President Donald Trump is hoping a wave of tax-cut-fueled economic euphoria will boost his approval ratings and his party’s political fortunes this fall. A sharp spike in gas prices could slam the brakes on all of that.
As Americans head out for traditional Memorial Day weekend road trips, they’ll confront gas prices of nearly $3 a gallon, the highest since 2014 and a 25 percent spike since last year.
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The increased cost of fuel is already wiping out a big chunk of the benefit Americans received from the GOP tax cuts. And things could get worse as summer approaches following the administration’s standoff with Iran and a move by oil-producing nations to tighten supplies.
The result: The economic and political benefits Trump and the GOP hoped to reap from cutting tax rates could be swamped by higher pump prices that Americans face every time they hit the road.
“If you look at the benefits of what households are getting from lower rates, roughly one-third of that is wiped out if these higher gas prices are sustained,” said Ellen Zentner, chief U.S. economist at Morgan Stanley. “And when we drive down the street, every block we see glaring signs about how much gas costs that day and it’s all over the media. The tax cuts were a one-off. It’s a one-time level shift in your paycheck that you are not reminded of every day.”
The economic impact of higher gas prices is already stark.
Morgan Stanley estimated that if prices remain at current levels, they would cost U.S. households an additional $38 billion this year. Using Joint Committee on Taxation data, it estimated the tax-cut bill would reduce individual taxes by about $128 billion in 2018. And it gets even worse for Trump.
The increase in gas prices is felt most heavily by lower-income Americans — especially in the South where people drive the most — who received the smallest share of the tax-cut benefits. So the increase could hit Trump’s blue-collar Southern base the hardest while potentially eroding confidence in the economy and tamping down consumer spending, which accounts for 70 percent of economic output.
So far, consumer spending remains fairly strong as higher wages and lower taxes encourage people to open their wallets. But the first clear impact of higher gas prices emerged in the latest retail sales figures, which showed a 0.3 percent decline in spending at restaurants and bars. Typically, the first area households cut back when feeling pinched is going out to eat. Spending on travel, tourism and apparel, among other categories, could also wind up declining if fuel prices keep rising.
“Gas prices will reduce the benefits of the tax cut by at least one-third, but I think the impact may actually be much larger than that because the bulk of the tax cuts go to high-income households who aren’t going to spend much of it,” said Mark Zandi, chief economist at Moody’s Analytics. “Gas prices mean less today than they did 20 years ago, but they still mean a lot, especially to those folks living on the margins in lower and lower-middle income groups.”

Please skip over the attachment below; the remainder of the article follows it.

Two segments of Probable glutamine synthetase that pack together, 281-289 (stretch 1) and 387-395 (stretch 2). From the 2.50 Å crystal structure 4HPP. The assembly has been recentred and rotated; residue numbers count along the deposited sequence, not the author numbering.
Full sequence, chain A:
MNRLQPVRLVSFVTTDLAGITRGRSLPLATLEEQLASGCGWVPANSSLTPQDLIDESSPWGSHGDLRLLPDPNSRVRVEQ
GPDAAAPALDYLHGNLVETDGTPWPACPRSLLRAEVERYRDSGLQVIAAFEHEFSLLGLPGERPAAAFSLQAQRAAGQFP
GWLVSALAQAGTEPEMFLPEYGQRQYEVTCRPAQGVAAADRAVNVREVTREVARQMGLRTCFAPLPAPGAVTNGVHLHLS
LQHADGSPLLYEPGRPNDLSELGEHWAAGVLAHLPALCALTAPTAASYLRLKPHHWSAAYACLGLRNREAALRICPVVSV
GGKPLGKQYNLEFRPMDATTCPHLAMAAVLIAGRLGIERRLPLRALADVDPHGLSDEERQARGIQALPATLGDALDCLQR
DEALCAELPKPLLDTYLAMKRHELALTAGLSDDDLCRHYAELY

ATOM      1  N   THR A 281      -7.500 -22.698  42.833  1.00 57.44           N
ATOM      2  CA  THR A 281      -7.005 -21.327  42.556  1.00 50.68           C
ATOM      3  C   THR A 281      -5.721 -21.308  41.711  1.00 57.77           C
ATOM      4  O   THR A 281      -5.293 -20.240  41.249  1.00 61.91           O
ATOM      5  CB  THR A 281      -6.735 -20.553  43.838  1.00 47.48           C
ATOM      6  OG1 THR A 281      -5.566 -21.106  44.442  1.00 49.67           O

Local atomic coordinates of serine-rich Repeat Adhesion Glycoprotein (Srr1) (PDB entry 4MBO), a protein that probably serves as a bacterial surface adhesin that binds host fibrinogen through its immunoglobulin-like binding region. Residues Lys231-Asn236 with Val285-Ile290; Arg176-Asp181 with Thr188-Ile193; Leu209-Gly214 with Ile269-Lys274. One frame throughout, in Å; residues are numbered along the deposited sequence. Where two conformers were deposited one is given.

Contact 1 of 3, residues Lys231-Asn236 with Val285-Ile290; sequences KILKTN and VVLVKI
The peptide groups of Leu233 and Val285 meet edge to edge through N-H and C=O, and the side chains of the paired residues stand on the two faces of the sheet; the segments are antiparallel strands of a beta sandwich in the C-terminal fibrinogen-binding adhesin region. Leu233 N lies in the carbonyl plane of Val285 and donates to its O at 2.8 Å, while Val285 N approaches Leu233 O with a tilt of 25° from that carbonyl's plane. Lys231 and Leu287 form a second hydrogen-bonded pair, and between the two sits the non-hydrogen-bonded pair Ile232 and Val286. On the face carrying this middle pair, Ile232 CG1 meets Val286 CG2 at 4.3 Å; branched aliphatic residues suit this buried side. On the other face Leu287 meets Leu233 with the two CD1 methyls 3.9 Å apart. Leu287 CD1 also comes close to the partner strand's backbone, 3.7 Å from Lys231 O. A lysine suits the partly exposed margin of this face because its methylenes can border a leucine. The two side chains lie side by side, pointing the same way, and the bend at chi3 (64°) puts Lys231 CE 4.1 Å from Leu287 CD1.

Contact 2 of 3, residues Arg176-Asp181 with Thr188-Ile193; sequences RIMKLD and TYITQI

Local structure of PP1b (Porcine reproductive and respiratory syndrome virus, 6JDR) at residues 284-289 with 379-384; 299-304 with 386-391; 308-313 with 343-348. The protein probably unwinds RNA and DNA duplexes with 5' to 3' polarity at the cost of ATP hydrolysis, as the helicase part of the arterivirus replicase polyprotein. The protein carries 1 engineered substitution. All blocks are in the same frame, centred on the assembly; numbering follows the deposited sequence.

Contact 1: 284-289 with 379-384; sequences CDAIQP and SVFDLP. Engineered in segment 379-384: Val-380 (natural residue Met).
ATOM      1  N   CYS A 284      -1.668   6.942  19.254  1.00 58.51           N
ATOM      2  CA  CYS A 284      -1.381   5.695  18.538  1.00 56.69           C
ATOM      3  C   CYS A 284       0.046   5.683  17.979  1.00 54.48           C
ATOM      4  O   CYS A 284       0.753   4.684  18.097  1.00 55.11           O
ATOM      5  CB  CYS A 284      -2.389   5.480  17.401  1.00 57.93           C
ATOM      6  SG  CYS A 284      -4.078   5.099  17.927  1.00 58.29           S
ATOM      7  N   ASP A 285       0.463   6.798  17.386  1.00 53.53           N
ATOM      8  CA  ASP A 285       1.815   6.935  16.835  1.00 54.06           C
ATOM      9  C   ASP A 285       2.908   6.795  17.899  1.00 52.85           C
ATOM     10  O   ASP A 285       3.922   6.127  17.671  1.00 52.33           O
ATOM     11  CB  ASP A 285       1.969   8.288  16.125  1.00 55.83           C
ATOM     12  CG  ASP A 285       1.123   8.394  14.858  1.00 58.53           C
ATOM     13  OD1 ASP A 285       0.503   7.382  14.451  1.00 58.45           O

Higher gas prices can trickle out to nearly every sector of the economy.
When prices fell in 2014 and 2015, they hit the profits of oil giants but left everyone else with more money to spend, helping lift everything from dining out to home sales — and contributing to a boost in overall gross domestic product.
The reverse may now also be true. Higher gas prices will lead to stronger profits for oil and gas companies, but less spending on everything else and potentially higher inflation.
If prices continue to rise, consumers will feel the pinch not just at the pump but in what they pay to heat their homes and for virtually any product that is delivered to their home or the store in cars and trucks.
“The price of oil and inflation are positively — and highly — correlated,” wrote Scott Anderson, chief economist at Bank of the West, in a recent note to clients. “In other words, as oil prices increase or decrease, inflation moves in the same direction.”
A spike in inflation could push the Federal Reserve to add another interest rate hike this year, further pushing up the cost of borrowing on everything from credit cards to home purchases. Mortgage rates are already rising, and a further increase could reduce home purchases and all the household formation spending that goes along with them.
None of the negative impacts from higher gas prices are guaranteed.
Many analysts view the price spikes as temporary, noting that a decline in political uncertainty in the Middle East could push prices lower. The U.S. is also far less dependent on imported oil than it was during the oil shock of the late 1970s. And Americans spend less now on gas given alternative energy sources and more efficient cars.
But such a sharp spike in prices still has real economic and psychological impacts that could easily blow away any benefits from a tax-cut bill Americans already have mixed feelings about.
A study released this week by the Federal Reserve Bank of New York showed that only 37 percent of households believe they will be better off a year from now because of the tax cuts, while 47 percent expect no change and 16 percent think they will be worse off.
Higher gas prices, meanwhile, act as an immediate tax on consumers and make people feel poorer.
“There’s still a positive impact from the tax cut, but it tells a little different story when the tax cuts are seen against the backdrop of higher gas prices,” Zentner said. “It changes the narrative a little bit.”
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